Starting the School Year in Recovery

We are saying goodbye to Summer Break and venturing into a new school year.  This change can bring challenges and new anxiety for anyone struggling with an eating disorder.  The change can also be difficult for those newly in recovery. 

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One of the things I do in sessions with school-aged clients is help set them up for success during the upcoming year. 

Some important things to consider when you are preparing for the school year include:

·      What time will you be getting up?

·      What time will you eat breakfast?

·      What time will you eat lunch?

·      Does your school allow you to eat during class?

·      Are you allowed to carry around a drink (water bottle or supplement)?

·      Will you be participating in a gym class?

·      Does your class schedule require more walking than you have been accustomed to?

·      What time will you get home?

·      What time is dinner?

·      What time do you go to bed?

What does all this mean?

I will use my children for an example.  They have to be at school by 7:30 a.m.  This means that we are up, getting ready for school, and having breakfast before 7:00 a.m. 

Now, my son eats lunch around 10:30 while my daughter eats lunch at 12:45.  When we look at this scenario, my daughter would definitely need a morning snack and my son would need an afternoon snack.  Yes, some schools provide a snack; however, it may be something as simple as a packet of crackers. 

Can the schedule affect recovery?

When you have been on a structured meal plan, you will likely need to adjust to your new schedule.  I always advice parents to practice the new schedule a few days prior to school starting. 

If you have been eating intuitively, this can be challenging because you are now on a schedule- and there is nothing we can do about this! 

We do not want you to go several hours without eating, so it is important to talk to your dietitian about how your meal plan can accommodate your schedule.  Be honest about the amount of walking you may be doing to get to your classes.  Your dietitian can adjust your plan to account for your new schedule. 

If you do go long periods without staying on your plan, this can set you up to enter the restriction/binge cycle without you even realizing it. 

What else can I do?

I like to contact the schools to learn more about the schedules, rules, and other things that may impact my client’s recovery.  I have found that some schools let students eat in class, while others have more strict rules.  Find out if your school will allow you to eat a snack in between class or during class. 

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Think about the example I described above.  If you have breakfast at 7:00 a.m. and do not eat lunch until 12:45, you will need a snack.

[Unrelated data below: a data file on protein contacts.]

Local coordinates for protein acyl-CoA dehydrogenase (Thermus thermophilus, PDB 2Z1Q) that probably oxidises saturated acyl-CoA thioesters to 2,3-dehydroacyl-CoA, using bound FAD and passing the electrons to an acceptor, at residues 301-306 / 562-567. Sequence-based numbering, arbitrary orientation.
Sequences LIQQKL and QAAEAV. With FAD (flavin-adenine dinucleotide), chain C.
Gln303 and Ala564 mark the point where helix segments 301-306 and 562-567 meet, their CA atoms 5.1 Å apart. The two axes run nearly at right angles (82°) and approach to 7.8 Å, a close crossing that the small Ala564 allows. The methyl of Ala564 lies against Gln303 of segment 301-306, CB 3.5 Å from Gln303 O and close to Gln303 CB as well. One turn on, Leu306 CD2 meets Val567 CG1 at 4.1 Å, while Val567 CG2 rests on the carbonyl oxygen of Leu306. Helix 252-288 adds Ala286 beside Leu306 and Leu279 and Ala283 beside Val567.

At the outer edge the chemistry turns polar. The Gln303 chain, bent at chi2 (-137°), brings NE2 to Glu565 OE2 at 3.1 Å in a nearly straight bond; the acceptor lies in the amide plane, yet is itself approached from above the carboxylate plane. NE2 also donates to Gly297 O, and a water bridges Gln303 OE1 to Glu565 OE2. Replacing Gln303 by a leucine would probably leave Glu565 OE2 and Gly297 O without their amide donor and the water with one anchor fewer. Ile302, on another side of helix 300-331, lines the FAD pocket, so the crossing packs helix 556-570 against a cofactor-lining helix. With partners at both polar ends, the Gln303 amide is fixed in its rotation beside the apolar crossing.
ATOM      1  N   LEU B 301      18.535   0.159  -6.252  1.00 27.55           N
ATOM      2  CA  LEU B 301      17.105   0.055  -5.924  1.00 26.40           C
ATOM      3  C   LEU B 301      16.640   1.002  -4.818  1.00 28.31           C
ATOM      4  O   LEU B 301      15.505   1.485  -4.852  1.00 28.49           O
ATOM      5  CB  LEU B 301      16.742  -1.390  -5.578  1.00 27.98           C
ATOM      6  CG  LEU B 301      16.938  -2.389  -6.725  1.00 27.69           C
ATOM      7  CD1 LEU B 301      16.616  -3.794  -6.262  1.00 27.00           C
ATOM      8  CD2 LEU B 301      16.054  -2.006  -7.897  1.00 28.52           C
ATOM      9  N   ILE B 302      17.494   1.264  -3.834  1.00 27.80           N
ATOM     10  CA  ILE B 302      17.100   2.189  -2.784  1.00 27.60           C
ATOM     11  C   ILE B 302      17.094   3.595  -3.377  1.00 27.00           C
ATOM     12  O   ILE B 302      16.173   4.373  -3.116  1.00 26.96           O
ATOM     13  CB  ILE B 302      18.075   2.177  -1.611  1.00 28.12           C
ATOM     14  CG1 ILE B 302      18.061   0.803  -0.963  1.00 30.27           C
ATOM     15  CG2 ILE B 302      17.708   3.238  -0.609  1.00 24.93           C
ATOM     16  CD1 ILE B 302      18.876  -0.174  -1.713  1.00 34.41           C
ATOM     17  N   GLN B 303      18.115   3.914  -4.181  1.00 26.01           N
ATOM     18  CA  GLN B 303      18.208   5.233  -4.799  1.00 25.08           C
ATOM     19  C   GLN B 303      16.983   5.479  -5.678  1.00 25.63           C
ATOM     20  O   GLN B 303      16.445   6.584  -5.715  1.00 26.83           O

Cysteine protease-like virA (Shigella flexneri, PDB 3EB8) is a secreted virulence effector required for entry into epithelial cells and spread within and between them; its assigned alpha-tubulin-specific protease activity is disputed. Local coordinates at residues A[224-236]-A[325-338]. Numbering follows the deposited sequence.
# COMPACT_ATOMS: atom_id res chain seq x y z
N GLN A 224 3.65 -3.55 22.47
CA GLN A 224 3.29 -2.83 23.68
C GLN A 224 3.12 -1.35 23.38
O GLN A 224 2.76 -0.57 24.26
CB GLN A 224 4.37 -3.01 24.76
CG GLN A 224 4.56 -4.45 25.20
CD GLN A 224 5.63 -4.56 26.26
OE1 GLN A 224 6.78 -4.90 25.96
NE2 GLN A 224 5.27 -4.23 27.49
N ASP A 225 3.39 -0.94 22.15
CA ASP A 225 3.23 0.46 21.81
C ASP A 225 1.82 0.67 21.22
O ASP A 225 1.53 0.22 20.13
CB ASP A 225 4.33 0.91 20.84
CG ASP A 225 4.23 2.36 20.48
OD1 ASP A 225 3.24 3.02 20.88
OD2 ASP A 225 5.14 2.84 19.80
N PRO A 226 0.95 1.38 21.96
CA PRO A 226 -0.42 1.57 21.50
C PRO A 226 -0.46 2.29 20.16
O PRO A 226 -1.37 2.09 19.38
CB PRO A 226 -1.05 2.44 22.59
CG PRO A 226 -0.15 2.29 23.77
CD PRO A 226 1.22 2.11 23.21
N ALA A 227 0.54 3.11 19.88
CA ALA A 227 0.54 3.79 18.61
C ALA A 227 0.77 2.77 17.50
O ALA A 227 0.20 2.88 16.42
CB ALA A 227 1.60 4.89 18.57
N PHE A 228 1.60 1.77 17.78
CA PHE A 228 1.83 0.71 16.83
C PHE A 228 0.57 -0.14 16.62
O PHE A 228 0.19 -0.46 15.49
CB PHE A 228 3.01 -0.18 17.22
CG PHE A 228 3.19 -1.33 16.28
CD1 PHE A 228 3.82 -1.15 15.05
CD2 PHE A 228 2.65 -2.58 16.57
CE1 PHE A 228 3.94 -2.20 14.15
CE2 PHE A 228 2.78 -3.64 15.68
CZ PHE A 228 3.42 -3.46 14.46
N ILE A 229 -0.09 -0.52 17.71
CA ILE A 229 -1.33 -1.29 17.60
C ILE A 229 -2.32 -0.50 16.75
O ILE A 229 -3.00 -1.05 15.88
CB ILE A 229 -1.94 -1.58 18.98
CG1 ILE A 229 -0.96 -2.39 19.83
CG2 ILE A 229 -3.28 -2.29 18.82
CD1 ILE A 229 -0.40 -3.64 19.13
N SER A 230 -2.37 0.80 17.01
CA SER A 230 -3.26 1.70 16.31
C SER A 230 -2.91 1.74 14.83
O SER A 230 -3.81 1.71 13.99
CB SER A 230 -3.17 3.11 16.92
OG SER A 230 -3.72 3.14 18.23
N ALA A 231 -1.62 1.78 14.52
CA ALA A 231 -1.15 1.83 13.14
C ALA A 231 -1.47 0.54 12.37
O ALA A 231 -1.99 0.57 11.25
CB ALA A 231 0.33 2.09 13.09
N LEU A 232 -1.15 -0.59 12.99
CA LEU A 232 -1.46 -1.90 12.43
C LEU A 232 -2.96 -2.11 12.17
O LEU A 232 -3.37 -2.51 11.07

If your school has rules against this, your dietitian, therapist, or physician can help you by establishing a 504c plan. 

Many people think that the 504c plan is only for children with disabilities like an Individual Education Plan (IEP). 

The 504c plan can provide accommodations, such as allowing food during class, a pass to talk to the counselor when needed, an excuse to sit out of physical education, allow for absences for medical appointments, among others. 

While this might not be necessary depending on the school you attend, it may be necessary if your school has rules that prevent you from following your plan for recovery.  After all, we want to set you up for success throughout the school year.  Discuss this with your treatment team. 

They can help determine what is best for you and your recovery.  You can contact me at the information below for additional information as well. 


About the Author: Amy Helms

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Amy Helms, LMSW, MS, RD, LD is a licensed therapist and licensed dietitian in Columbia, SC.  She is the founder of New Hope Counseling and Wellness Center, LLC.  She works with both pediatric and adult patients with eating disorders, trauma, and other mental health conditions.  She has given several presentations about eating disorders, both at the state and national level.  She is a member of Project Heal HEALers Circle, Leader of the Project Heal- Midlands of South Carolina Chapter, and frequently speaks at NEDA walks.  You can find more information about her at www.nutritionandtherapy.com and https://www.facebook.com/nutritionandtherapy/

And https://www.instagram.com/nutritionandtherapy/

 

Charlotte KurzComment